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Value: John Warrillow

Managing those with shiny ball syndrome Add to ...

In this final instalment of a six-part series on creating an entrepreneurial culture in your company, I will talk about how to motivate the entrepreneurs on your staff.

Entrepreneurs have a short attention span, which is why, to motivate them, you need to stack goals and their corresponding incentives much closer together than you would for other team members.

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The list of scientific reports proving the shortness of an entrepreneurial attention span is long.

Kathy Kolbe’s personality tests show most entrepreneurial people are high on what she calls “ Quick Start,” which means they start lots of things but finish few of them.

Dr. Michael Kirton developed the Kirton Adaption-Innovation Inventory, which shows entrepreneurs are high on innovation, meaning they are easily distracted by new ideas.

And, according to David Gilwerk of the ADD Coach Academy, “ most entrepreneurs have it (ADHD) – it’s just a matter of degree.”

Managing people with shiny ball syndrome means you have to offer incentive after incentive. Make them wait longer than 90 days to feel the rush of achievement they get from crushing a goal, and you will lose them. They’ll start to dust off the business plan in their top drawer or look around for the next big thing.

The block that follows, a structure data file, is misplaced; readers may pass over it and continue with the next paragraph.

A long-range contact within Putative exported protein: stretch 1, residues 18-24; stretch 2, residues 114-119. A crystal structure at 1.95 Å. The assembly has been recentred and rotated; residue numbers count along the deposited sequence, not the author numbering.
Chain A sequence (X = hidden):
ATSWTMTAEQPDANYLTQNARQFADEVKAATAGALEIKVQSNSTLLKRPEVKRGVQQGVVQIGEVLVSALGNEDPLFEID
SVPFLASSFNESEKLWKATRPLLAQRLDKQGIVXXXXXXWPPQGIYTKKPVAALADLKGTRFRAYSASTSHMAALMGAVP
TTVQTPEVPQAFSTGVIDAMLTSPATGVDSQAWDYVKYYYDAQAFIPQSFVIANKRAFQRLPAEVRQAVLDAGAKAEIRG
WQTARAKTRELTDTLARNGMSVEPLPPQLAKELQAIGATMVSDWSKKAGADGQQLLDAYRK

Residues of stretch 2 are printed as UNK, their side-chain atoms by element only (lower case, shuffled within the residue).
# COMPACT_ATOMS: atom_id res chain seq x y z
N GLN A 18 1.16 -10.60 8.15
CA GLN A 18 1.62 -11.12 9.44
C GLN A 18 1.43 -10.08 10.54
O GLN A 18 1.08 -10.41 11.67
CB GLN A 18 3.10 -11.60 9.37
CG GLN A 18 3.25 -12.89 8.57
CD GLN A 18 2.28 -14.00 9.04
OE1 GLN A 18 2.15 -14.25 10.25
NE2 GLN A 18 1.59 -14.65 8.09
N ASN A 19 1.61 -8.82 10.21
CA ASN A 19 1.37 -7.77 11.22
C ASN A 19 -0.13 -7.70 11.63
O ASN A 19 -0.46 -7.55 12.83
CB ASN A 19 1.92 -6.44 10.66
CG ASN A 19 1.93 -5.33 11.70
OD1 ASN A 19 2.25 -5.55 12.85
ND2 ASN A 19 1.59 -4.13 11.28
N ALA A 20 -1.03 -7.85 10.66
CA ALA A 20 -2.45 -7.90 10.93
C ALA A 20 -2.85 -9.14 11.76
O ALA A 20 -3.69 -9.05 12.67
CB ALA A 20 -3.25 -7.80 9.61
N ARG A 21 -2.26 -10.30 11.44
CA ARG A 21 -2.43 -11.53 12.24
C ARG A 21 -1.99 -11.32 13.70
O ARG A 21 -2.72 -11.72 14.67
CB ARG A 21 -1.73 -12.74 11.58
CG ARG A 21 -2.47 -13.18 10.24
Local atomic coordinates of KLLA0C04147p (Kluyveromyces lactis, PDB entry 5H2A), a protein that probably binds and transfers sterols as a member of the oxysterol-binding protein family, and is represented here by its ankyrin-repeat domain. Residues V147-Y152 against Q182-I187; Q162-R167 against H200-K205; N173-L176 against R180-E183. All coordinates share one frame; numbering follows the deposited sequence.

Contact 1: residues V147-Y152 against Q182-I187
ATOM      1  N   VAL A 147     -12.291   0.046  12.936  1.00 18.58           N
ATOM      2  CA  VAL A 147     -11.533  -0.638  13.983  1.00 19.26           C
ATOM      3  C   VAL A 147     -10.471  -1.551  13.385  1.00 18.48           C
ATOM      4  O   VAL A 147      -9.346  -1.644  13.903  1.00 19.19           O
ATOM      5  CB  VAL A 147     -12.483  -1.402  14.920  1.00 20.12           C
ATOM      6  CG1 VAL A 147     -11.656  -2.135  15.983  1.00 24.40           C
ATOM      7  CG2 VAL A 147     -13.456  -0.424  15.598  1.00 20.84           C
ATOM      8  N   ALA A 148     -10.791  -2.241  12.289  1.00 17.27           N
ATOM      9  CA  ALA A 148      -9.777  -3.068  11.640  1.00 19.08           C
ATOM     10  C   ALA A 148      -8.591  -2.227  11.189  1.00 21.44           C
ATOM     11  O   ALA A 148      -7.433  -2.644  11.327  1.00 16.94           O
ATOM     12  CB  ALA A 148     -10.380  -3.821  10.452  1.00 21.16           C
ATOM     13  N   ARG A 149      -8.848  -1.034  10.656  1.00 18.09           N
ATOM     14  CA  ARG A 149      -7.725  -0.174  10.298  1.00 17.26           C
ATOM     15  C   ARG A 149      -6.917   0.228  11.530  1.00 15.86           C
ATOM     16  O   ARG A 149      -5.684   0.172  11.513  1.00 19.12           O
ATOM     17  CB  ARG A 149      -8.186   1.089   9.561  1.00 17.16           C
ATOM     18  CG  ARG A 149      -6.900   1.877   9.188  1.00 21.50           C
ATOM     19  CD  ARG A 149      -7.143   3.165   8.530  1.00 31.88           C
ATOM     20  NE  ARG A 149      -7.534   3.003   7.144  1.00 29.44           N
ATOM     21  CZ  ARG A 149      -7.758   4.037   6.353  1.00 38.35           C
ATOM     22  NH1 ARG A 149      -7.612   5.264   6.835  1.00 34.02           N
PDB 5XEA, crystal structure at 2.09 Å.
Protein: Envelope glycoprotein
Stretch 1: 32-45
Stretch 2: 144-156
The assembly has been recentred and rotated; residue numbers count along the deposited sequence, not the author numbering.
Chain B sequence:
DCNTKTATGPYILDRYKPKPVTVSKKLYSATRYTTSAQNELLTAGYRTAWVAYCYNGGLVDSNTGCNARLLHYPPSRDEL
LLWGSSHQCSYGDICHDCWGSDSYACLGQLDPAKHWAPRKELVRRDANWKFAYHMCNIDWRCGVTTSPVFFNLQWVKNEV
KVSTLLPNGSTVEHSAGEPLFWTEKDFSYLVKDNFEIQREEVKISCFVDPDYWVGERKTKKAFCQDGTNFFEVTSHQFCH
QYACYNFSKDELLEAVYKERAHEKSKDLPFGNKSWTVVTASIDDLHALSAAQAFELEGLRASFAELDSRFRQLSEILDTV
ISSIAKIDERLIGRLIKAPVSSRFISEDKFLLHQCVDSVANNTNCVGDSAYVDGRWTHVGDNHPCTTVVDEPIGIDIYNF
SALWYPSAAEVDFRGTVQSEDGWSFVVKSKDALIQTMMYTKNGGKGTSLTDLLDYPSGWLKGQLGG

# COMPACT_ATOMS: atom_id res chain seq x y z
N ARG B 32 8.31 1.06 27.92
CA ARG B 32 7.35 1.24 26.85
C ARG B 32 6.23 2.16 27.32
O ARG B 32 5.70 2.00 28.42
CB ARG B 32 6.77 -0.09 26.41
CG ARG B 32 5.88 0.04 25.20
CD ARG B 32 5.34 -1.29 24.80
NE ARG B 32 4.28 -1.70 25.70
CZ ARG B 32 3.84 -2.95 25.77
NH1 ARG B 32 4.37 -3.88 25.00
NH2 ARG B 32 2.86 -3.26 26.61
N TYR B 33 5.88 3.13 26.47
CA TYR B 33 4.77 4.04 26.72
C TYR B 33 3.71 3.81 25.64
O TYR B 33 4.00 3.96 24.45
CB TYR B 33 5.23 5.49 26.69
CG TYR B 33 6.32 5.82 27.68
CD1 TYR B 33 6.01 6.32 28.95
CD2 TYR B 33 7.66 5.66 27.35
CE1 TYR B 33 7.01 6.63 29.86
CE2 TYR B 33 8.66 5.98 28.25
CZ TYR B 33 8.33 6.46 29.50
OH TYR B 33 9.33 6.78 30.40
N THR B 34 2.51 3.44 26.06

Better than quarterly benchmarks, monthly, weekly and even daily goals are recommended since these will allow the ultra-competitive high performer to feel the rush of winning regularly.

In summary, remember these key points for building an entrepreneurial culture:

1. Look for competitiveness. It is the raw material that makes an entrepreneur drive harder than most.

2. Eliminate MBAs from your consideration set of candidates. It’s the fastest way to cull your list of résumés down to the truly entrepreneurial.

3. Hire people with an internal locus of control, which means they believe they are in charge of their own destiny.

4. Manage to a goal (not adherence to a process), and give entrepreneurs a wide sphere of operational freedom to get the result you’re looking for.

5. To get the most from your entrepreneurial team, avoid asking too many questions and focus on sharing experience instead.

6. Stack incentives no further than 90 days apart in order to accommodate an entrepreneur’s naturally short attention span.

Special to The Globe and Mail

John Warrillow is a writer, speaker and angel investor in a number of start-up companies. He is the author of Built To Sell: Creating a Business That Can Thrive Without You, which will be released in April.

Follow on Twitter: @JohnWarrillow

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